Travelers who pack digital gadgets miss out on vacation

When I travel, I leave all the IT connections and digital gadgets at home. The only exception is the charger for my cellphone that I keep in the car for emergency use.

Why don’t I call home daily, check e-mail and Facebook or any other form of contact with my home base? I go away to get away from the constant barrage of social media, telemarketing and other people’s problems. I leave all of that at home.

In contrast, Daily Transcript columnist Phil Baker packs a suitcase full of digital gadgets to take on vacation. Vacation? Isn’t that a period of time to do something different in a different place, to get away?

The Oxford dictionary defines vacation as “a time of rest or recreation spent away from home or in traveling, during which regular activities are suspended.” That’s the way I like to vacation.

I will excuse Mr. Baker of dragging along six communication devices, “To make our vacation run smoothly,” he wrote. After all, it is his business as a technology journalist to test new equipment. Among his gadgets were a MacBook, iPad, a Verizon iPhone and T-Mobile HTC One. Why two phones? To test which one works better in specific foreign regions.

I travel with friends who are not into technology assessment. However, they cannot cut their umbilical cord to home. In picturesque rural areas of Europe or Canada, if the charming B&B on the mountain or in the valley doesn’t have Wi-Fi, panic sets in. Even worse are the dead areas for cellphones. My friends simply can’t let go of the home base. I think the isolation and disconnect is wonderful — my vacation.

One of Mr. Baker’s disappointments on his gadget-testing vacation was occasional misleading GPS directions. I know those addicted to GPS — I have some in my family — think it is the only way to get to your destination. Well, there’s nothing wrong with road maps. I have used them successfully in extensive travel throughout Europe, even in the old Iron Curtain days.

Some of Mr. Baker’s misguided GPS directions came from Google Maps when he was sent to the wrong chateau or it often couldn’t identify where he was when he got lost. Road maps, despite their clumsy handling when not folded properly, can be very helpful finding an obscure village or short cut without the aid of a digital device.

By ignoring the flaws of digital gadgets, the adventure or relaxation of a vacation can be enjoyed if the traveler leaves the excess baggage at home and travels light. My early exploration years were enhanced by casual travel with a backpack. This is especially convenient when jumping off trains, rural buses and cable cars. It’s amazing how journeys can be comfortable with little gear to pack and unpack.

When I witness tourists juggling three large suitcases for a weekend, I wonder why they want to take their home with them. I guess it is the same mindset that draws a traveler to the iPhone, iPad or whatever when on the road, air or sea. They must be very happy that a communication stream is available on airlines so they are not forced to read or sleep.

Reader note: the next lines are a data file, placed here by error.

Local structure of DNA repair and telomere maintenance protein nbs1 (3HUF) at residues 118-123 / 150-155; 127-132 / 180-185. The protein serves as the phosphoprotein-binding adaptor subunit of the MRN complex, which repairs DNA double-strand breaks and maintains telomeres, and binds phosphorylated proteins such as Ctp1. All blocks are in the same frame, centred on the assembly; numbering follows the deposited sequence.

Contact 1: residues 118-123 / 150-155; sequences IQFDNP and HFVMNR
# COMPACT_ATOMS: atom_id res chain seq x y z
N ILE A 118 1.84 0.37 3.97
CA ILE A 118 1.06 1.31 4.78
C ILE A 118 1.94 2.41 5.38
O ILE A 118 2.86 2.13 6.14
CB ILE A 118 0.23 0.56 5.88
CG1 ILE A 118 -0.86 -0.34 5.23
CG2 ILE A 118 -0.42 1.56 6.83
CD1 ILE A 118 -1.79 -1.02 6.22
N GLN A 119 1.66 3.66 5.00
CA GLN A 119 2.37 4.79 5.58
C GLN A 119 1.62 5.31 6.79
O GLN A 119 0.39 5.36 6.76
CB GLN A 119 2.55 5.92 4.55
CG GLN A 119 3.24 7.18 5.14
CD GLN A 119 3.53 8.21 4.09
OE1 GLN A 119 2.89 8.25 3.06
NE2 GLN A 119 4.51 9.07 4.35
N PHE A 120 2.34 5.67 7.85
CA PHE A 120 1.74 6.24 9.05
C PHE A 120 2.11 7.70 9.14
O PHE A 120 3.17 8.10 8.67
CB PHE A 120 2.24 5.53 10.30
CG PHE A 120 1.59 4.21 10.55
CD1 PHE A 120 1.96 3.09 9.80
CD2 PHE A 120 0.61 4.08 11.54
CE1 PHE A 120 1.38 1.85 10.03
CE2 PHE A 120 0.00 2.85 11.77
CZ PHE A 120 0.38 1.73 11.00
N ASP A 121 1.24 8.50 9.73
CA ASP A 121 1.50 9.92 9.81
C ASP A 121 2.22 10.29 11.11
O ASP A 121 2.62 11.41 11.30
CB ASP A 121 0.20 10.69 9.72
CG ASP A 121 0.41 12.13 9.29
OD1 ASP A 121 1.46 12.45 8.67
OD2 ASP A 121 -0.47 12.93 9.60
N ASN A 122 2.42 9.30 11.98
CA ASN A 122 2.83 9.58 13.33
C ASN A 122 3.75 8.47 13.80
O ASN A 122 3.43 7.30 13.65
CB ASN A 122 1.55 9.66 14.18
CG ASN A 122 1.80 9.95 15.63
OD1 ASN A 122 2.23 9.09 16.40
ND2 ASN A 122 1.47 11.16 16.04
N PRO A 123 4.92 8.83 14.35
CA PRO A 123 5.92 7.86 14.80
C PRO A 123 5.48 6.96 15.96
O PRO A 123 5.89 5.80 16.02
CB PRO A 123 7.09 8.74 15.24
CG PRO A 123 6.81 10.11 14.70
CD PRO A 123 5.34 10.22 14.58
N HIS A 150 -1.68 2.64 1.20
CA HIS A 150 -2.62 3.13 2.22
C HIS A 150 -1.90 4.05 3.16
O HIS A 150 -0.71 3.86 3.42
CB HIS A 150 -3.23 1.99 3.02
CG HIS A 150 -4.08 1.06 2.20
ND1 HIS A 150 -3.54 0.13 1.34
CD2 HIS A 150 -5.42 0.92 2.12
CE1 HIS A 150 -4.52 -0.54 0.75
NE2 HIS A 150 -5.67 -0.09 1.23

A recent long flight across the country with a plane change was a refresher on how many passengers are wired to their devices. Most of those observed in nearby seats were playing video games, a few were attending to business matters on their way to a meeting and others had their iPad hooked into the in-flight videos. I just read or napped to try to overcome jet lag.

Turning to a more serious consequence of being “over wired” to the Internet and its offspring programs, a recent report in Addictive Behavior journal revealed psychological brain damage caused by constant connection. The complete dependence on Google Glass by a combat veteran believed to be addicted to alcohol turned out to be Internet Addiction Disorder (IAD)

After discarding alcohol as the cause of the patient’s trauma, the rehabilitation center staff discovered the victim wore a Google Glass 24/7, having his brain beaten with a rush of dopamine that made him feel good as long as the data transmitted is exciting. A U.S. Navy addiction psychologist confirmed that the brain needs a rest between the highs.

The symptoms of IAD are loss of short-term memory, irritable conduct and avoidance of eye contact. This veteran declared it was more difficult to shake Internet addiction than alcoholism. The report was quick to report that the Google Glass device was not the cause of IAD, merely the conduit.

No doubt there will be more harmful effects from Internet addiction to emerge. Watching young teens and millennials thumb away at their iPhones and swiping their iPads without any live conversation will have an impact on their networking skills, getting a job or just having a fulfilling social relationship.

Ford is a freelance writer in San Diego. He can be reached at

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